Another tip is to ask open-ended questions that encourage your participant to use a lengthy response — it might be difficult at first, but as the interview goes on, participants are likely to open up a bit more.

If you have trouble getting lengthy responses, use probing "how" and "why" questions to get them to elaborate more. Avoid questions they can answer with just a "yes" or "no."

For example, in a user interview for a study on improving site information architecture, you might ask questions like:

  • Think back to when you were browsing a site for information but couldn't find what you were looking for. How did you feel? And what did you do?

  • If you had the power to redesign the organization of this website completely, what changes would you make? Why?

  • How would you normally navigate this website to complete X tasks?

No matter what questions you ask, start the interview with one that's easy to answer to help the participant feel more comfortable.

How to conduct an unstructured interview

So, now we'll discuss some of the more practical elements of conducting an unstructured interview study. There are four main steps: planning, recruiting participants, interviewing, and post-interview data analysis and report building.

Step 1: Planning

The first action you need to take is deciding what the goal or objective of your research is – only then will you be able to plan your study accordingly, including the context of questions, the participants you'll want to recruit, and how you'll interview them (remotely or in person).

Even though unstructured interviews are … unstructured … that doesn't mean they're unorganized. You'll need to stay vigilant about organizing your interviews and the data you generate to make sure you don't miss important information.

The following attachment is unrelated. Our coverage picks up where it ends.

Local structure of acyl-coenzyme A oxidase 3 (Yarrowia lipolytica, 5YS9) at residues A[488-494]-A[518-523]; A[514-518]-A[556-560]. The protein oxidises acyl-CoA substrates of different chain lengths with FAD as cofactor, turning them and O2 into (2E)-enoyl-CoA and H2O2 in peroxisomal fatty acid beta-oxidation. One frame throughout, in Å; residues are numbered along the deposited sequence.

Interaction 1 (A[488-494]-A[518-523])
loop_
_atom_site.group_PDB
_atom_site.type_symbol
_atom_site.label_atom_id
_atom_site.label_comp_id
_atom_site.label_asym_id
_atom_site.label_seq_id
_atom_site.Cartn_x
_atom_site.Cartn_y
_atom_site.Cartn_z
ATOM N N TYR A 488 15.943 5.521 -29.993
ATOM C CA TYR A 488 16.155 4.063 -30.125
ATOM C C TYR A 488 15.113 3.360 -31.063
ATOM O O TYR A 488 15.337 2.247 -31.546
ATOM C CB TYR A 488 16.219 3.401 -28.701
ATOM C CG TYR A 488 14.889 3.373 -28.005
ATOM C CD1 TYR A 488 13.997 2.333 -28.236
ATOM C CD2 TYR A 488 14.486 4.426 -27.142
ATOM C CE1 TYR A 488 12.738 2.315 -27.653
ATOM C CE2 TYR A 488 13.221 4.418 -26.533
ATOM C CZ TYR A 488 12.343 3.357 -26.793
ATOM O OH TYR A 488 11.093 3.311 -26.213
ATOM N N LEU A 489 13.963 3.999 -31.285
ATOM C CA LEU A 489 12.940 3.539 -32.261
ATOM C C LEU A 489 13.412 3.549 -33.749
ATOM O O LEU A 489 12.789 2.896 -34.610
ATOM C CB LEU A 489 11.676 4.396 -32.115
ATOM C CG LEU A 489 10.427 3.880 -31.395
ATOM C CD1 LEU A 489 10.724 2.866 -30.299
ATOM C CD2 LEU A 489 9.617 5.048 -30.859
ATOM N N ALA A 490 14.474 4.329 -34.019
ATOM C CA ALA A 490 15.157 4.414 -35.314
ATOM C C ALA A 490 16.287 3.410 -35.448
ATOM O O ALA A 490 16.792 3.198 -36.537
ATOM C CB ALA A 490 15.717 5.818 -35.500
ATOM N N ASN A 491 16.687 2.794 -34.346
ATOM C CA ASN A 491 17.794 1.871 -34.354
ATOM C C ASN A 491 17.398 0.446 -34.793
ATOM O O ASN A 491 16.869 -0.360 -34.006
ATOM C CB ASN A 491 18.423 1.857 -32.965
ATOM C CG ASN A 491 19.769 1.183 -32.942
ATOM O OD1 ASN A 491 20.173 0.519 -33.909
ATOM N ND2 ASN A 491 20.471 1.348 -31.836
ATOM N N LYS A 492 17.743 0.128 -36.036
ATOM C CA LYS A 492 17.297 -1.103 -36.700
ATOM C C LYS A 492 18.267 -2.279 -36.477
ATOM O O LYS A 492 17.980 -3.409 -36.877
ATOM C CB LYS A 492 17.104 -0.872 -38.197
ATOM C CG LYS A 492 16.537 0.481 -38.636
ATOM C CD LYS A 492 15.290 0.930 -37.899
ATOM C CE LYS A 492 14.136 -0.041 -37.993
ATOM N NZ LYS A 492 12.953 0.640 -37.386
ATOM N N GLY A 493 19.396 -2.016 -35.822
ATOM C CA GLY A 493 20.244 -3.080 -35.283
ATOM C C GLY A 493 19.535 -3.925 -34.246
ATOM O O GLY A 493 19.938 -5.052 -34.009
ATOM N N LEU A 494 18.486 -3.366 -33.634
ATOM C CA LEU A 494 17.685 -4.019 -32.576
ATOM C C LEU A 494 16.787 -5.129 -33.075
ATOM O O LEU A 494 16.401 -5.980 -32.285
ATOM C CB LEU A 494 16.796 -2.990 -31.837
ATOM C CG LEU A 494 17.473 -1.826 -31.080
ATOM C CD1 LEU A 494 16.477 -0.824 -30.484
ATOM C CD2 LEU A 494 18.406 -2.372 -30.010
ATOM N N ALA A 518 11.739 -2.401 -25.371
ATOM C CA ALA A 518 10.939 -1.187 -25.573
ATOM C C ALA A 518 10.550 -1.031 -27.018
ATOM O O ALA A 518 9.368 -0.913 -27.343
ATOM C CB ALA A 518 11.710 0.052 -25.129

Make sure you have appropriate folders for background notes, notes you may take during the interview, and your transcripts. If being a student for a decade has taught me anything, it's that you need to back up your research project (either in the cloud or on a physical storage drive). You don't want to lose anything!

Step 2: Recruit participants

You may want to recruit participants from your existing user pool. If that's not possible, you can use your brand's ideal customer profile (ICP) to find matching participants from a research panel.

Also, consider the length of the interviews and your research budget – you'll likely end up with a small number of participants, which is expected in qualitative work.

Want to know how many user interviews you should do? Our article has all the important things to think about when making this decision for your UX research.

Step 3: Conduct your interviews

If you decide to conduct interviews in person, you'll need to schedule a mutually beneficial time and place for your participants to attend. Otherwise, if you opt for remote interviewing, you only need to worry about the schedule (and that the technology is working!).

Either way, once you've got your participants in the room (or on camera), greet them and confirm their consent to participate in the research. From there, lay out your expectations for the interview in terms of engagement and the expected interview length.

Remember to bring your notes and start with an easy question to break the ice.

Step 4: Post-interview analysis and reporting